In the 22nd episode of the 4th season of DS9, we see some of our heroes stepping into uncharted leadership waters and doing things many of us would never be brave enough to do. This episode is one of my favorites - in fact, I watched it twice in preparation for this blog. That’s how committed I am!
Today we’ll be examining three great costs of leadership. We’ll see how our Star Trek leaders navigated these challenges and discuss how we can mitigate damage in our own lives when we face them ourselves.
In this episode, Captain Sisko, commander of Deep Space 9, faces perhaps one of the toughest challenges of leadership imaginable: scrutinizing someone he cares about deeply for the sake of the cause.
Odo, the head of station security, brings forth suspicions that Sisko’s love interest, Kasidy Yates, may be aiding and abetting the enemy. This is pretty horrifying information to anyone, let alone someone in power. Do I even really know this person? Are they really someone I can trust? To most, the natural human inclination would be to defend the person you love. You don’t want to believe that person is capable of dastardly things. And you also don’t want to believe that you could be so fooled. It’s a terrible feeling.
There’s a loyalty reality at play here, and it can be difficult to separate emotion from reason. Sisko is no exception. But in this situation, the stakes are high. Thankfully, he has another faithful partner to talk him down. Odo reassures him: these are simply suspicions, nothing more. A simple inspection of Kasidy’s ship will confirm or deny her involvement. It’s routine, and it’s necessary.
Sisko does one of the bravest things imaginable: he listens. He hears his team, calms down, and makes the unbiased decision to allow them to do their jobs. Wow.
This is an excellent show of humility on Sisko’s part. You can make it or break it as a leader by your ability to listen to your team. One of the greatest leadership pitfalls is pride. It can be all-consuming, particularly when you have an image to maintain. Many keep an aggressive know-it-all stance in order to save face. However, a humble leader is one who really has the power to transform the lives of others. Humility means you’re genuine, and it means you’re in the trenches with your team. Authenticity comes through - people can spot a fake.
Leadership is painful.
There’s a reason why many people avoid leadership positions like the plague. Well, actually there are many reasons. One of them is that leaders often have to make heartbreaking calls. It’s much easier to serve on the sidelines and not have to bear the weight of a heavy decision on your shoulders. Every day, leaders in various sectors around the world have to decide who goes to jail, who receives academic advantages over others, who gets promoted - in some cases, even who lives or dies.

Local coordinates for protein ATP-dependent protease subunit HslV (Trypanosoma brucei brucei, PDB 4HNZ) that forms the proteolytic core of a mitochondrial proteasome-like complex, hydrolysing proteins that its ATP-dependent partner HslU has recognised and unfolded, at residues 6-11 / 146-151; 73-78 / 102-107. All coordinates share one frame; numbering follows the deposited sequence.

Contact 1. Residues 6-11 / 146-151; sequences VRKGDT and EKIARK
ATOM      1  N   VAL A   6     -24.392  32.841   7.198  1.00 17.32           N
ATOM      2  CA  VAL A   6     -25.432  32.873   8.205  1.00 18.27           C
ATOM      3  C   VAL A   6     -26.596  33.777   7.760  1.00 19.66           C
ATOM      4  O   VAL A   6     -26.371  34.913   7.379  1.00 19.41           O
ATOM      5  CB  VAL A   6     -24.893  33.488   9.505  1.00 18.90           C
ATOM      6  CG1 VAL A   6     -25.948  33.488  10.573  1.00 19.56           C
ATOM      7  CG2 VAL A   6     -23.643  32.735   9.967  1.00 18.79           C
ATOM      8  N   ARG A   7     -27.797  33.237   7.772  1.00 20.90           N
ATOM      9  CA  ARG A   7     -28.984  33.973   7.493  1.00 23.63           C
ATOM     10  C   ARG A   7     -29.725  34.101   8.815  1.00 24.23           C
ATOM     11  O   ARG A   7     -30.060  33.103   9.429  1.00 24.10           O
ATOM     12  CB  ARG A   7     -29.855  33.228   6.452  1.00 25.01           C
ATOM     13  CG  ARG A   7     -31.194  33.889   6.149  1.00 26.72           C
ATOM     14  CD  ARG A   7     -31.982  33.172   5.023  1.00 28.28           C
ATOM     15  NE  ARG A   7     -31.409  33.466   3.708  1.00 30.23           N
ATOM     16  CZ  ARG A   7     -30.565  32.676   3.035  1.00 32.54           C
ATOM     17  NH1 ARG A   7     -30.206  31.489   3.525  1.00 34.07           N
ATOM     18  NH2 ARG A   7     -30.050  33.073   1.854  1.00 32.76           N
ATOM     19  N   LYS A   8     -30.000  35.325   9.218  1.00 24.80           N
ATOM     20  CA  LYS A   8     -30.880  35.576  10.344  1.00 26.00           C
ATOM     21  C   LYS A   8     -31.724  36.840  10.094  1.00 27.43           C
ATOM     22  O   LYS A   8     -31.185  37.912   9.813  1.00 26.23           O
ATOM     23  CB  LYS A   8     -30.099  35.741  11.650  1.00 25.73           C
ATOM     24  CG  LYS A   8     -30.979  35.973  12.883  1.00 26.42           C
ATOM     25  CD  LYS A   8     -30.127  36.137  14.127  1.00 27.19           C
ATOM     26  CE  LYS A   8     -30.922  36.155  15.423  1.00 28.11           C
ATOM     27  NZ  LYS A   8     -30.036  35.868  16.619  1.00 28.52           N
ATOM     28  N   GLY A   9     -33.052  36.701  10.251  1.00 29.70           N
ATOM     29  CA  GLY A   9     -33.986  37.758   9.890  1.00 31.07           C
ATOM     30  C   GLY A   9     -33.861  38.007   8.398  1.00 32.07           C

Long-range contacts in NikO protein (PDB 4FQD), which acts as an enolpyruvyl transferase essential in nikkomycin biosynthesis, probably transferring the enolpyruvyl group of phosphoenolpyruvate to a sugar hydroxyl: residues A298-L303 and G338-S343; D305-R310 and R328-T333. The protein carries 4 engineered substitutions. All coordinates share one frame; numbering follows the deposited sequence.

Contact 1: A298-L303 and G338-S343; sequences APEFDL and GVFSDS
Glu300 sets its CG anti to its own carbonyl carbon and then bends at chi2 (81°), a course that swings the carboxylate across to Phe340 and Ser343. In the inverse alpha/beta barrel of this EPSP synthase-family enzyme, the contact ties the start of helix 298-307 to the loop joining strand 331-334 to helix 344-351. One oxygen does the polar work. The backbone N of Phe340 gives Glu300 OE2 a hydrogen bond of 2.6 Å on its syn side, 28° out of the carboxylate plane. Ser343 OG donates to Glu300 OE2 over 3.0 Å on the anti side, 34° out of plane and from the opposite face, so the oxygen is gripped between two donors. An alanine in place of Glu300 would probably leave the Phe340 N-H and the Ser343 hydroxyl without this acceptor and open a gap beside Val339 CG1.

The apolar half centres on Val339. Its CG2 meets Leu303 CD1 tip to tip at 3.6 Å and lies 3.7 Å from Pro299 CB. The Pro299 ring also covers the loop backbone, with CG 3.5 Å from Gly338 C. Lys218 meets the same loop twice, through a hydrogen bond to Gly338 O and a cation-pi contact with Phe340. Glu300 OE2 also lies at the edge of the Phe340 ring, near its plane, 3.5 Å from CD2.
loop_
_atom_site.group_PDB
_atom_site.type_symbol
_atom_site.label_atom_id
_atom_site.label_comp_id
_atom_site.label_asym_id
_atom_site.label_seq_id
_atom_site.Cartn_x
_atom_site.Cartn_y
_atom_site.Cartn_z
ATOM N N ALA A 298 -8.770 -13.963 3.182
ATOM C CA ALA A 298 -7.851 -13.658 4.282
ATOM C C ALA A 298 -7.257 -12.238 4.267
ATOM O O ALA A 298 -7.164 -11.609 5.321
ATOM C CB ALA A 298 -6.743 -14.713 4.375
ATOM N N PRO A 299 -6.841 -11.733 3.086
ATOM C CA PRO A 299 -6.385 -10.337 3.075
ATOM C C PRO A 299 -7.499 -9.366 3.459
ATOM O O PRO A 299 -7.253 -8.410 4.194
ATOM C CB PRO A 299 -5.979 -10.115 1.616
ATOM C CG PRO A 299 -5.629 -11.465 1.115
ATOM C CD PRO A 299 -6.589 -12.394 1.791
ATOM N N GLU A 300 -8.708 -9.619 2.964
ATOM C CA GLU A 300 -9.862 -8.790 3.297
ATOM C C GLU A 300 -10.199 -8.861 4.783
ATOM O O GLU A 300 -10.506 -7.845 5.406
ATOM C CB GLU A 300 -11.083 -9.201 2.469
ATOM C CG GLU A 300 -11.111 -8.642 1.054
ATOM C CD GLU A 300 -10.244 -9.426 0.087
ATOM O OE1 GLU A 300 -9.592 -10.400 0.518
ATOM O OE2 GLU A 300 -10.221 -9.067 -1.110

Sisko demonstrates a harsh reality for us, not just as leaders, but as human beings. Our own worst enemies are ourselves. “We have met the enemy, and he is us.” Sisko’s self-talk starts to spin him out of control, weaving a story of worst-case scenarios that aren’t really grounded in reality. That’s what pain can do to a person. Pain often begets more pain.
Leaning on colleagues and friends is one of the best ways to alleviate some of the pain of this responsibility. The thoughts of others can “interrupt” some of the internal spiraling. Get a mentor that you can trust, so you have someone to run things by when those incredibly heavy decisions weigh on your shoulders. Have someone you can vent to. You may quickly find that your struggles, which feel so unique, are actually common to other leaders. Finding that commonality helps to ease some of the pain of responsibility.
Leadership is lonely.
This should have been phrased “leadership can be lonely” - but it doesn’t have to be. Unfortunately, many leaders choose the lonely route.
In this episode, Sisko has a colleague who sees the difficulty that is weighing on him. She also happens to be his oldest friend. Dax recognizes the difficult position Sisko is in and offers her support and friendship. In the best case scenario, Sisko is going to have to arrest his partner. Sisko turns down this offer and unfortunately decides to go it alone. This is the biggest mistake we see him make in this episode. Alienation and isolation will make the already tough challenges of leadership even more difficult to bear.
Leaders often believe they need to maintain a facade of strength in order to earn the respect of their team. Though strength is an important leadership quality, so many leaders often miss the chance to be vulnerable with their team. They mistakenly believe that
These three costs of leadership don’t have to be so costly if we are willing to consider their benefits and fight our pride in the midst of them. It is unfortunate that we so often choose to be our own worst enemy. True leaders embrace humility, and in so doing, they experience great internal freedom.
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